If newspapers are dying, it’s been a slow, painful sickness – as evidenced by the latest figures from Mirror publisher Trinity Mirror, which saw a 65% drop-off in pre-tax profits in the first six months of the year, while total underlying group revenues fell by almost 7% to £339m. The group’s chief exec, Sly Bailey, hinted that one of its only hopes now is the upsurge in circulation its Sunday tabloid titles should get as a result of the closure of the News of the World.
Indeed: Bailey says she has high expectations for the potential of papers like the Sunday Mirror and the People, both of which are perfectly positioned to fill the gap left by NotW. The good news is that year-on-year circulation figures for all its nationals rose by 4% in July – particularly the Sunday Mirror, which saw its circulation rocket by 55% to 1.78m copies following the closure of the NotW in July. Sadly, though, that wasn’t reflected by ad income, which fell by 15%.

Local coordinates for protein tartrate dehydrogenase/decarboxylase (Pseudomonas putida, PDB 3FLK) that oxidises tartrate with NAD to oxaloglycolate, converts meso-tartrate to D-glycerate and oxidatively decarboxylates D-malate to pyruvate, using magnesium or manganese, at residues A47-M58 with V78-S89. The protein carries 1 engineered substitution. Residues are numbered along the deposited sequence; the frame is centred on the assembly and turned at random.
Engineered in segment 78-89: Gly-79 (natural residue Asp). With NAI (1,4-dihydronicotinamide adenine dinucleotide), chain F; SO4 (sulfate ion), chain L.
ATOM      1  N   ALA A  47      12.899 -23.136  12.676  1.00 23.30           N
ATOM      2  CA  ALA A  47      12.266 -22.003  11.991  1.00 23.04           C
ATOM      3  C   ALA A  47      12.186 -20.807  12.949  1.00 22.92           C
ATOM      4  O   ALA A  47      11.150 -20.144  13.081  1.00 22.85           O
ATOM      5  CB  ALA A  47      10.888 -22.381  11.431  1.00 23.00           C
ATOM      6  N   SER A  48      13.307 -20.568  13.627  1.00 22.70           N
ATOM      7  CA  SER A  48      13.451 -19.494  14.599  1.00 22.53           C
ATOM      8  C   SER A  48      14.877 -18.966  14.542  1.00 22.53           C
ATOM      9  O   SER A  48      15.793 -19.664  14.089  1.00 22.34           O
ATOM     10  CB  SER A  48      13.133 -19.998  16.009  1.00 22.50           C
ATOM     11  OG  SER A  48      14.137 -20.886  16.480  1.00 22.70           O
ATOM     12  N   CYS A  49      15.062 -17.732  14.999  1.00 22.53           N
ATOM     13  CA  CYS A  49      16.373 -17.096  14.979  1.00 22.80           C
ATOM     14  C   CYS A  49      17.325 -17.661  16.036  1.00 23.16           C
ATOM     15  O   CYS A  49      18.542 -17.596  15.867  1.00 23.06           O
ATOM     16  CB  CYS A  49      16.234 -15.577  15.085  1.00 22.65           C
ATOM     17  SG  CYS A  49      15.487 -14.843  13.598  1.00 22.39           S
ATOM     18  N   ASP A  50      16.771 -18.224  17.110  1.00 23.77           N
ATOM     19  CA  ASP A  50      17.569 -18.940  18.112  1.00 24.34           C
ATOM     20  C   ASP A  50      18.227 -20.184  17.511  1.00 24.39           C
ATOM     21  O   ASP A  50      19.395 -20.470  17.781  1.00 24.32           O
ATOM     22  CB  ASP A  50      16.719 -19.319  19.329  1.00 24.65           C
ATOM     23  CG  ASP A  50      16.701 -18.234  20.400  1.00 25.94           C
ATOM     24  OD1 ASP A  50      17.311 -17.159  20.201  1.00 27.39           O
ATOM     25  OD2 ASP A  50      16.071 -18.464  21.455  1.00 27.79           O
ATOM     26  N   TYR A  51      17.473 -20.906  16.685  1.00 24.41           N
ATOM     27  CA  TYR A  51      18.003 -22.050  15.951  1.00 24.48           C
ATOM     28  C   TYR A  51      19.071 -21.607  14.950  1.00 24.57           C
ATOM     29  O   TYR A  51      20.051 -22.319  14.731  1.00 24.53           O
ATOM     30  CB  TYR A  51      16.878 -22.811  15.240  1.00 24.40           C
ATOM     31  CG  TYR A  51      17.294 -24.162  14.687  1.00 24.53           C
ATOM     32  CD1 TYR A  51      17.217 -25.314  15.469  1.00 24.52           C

This isn’t just bad news for the good people at Trinity Mirror, though. Because while advertising was one of the biggest casualties of the recession, ad revenues in the press had, until recently, begun to rally somewhat: in fact, figures by the Advertising Association showed that in the first quarter of this year, national newspapers was one of the strongest-growing markets. Yesterday’s results from News Corp appeared to agree, with its publishing arm almost doubling its operating income.
So there are some questions to be asked there. Although it’s very likely external factors have been at work: in fact, given advertising is often used as a bellwether for the economy as a whole, this may be another symptom of what analysts are fearing could turn out to be a double-dip. We can see the headlines now…